The window above the sink is up a few inches and a hot breeze blows in, making the ends of the separated purple, plastic curtains flutter. Through the grimy window glass the water tower that stands near the railroad tracks can be seen.
Aunt Edna tilts her head, placing her cheek in the palm of one hand. With her free hand she flips back and forth the two pages of a funeral home pamphlet. Several similar pamphlets are stuck in a clear plastic napkin holder sitting in the middle of the table.
Lying naked in a supine position on her bed, Cathy palpates first one breast, then does the same to the other, checking for lumps. The fan is in front of the raised window, blowing hot air over her body. Perspiration has glued her hair to her forehead and neck. The small blonde hairs on her arms are covered in dewdrops of sweat. Other than the movement of her fingers on her breasts she is immobile, as if weighed down by the dull gray ceiling above her. Stirred by the fan-driven breeze, the edges of the paper doilies on her vanity dresser tremble. Her sash from when she was crowned Miss Coal Mines 1998 is draped diagonally across the mirror.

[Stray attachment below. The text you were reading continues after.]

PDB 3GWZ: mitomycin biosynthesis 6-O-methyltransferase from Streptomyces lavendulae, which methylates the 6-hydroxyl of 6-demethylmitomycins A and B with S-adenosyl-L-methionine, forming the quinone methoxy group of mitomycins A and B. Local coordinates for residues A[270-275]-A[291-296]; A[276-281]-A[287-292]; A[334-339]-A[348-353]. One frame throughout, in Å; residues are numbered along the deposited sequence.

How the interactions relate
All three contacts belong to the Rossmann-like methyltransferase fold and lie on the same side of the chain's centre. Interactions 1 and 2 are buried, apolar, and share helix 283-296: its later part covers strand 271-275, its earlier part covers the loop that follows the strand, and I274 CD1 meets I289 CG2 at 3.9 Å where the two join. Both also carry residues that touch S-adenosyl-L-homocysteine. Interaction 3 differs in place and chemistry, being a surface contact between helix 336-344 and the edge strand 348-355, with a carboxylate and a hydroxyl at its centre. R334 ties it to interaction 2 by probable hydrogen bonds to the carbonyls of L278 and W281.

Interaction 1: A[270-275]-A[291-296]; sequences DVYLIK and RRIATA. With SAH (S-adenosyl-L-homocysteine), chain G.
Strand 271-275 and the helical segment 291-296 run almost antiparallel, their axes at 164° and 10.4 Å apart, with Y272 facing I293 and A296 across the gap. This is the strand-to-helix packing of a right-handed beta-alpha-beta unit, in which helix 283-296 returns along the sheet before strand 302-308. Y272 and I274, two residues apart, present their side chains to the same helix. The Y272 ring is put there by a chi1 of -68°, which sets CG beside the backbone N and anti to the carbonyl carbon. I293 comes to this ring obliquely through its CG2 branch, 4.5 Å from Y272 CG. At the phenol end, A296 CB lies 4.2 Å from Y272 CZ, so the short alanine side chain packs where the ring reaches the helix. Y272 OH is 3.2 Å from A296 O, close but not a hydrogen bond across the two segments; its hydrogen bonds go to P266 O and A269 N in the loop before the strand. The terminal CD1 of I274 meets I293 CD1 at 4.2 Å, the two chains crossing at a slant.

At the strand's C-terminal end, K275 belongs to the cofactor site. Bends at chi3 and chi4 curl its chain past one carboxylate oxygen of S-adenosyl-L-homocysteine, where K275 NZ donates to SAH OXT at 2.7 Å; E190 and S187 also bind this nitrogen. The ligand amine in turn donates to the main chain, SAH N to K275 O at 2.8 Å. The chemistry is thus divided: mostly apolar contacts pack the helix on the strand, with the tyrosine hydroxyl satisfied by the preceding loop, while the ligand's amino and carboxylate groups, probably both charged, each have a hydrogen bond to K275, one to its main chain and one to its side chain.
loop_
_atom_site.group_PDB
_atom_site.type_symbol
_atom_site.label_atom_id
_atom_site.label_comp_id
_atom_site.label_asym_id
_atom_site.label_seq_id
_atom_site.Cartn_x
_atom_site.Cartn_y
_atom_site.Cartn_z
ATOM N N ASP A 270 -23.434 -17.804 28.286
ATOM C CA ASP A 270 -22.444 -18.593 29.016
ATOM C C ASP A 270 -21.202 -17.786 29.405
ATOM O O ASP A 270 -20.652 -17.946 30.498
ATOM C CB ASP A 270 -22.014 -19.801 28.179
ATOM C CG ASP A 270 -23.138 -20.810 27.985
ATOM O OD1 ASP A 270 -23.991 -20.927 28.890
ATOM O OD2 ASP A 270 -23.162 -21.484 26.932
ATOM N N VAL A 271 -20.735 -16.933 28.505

The door to the clothes closet is open and a pile of clothes and shoes are in a mound in the doorway. Many of the black wire hangers have nothing on them. A large stuffed penguin won at the state fair stands in the back of the closet, peering out with its one remaining button eye. The shelf above the clothes rod is lined with paperback romance novels whose covers are tattered and pages are dog eared.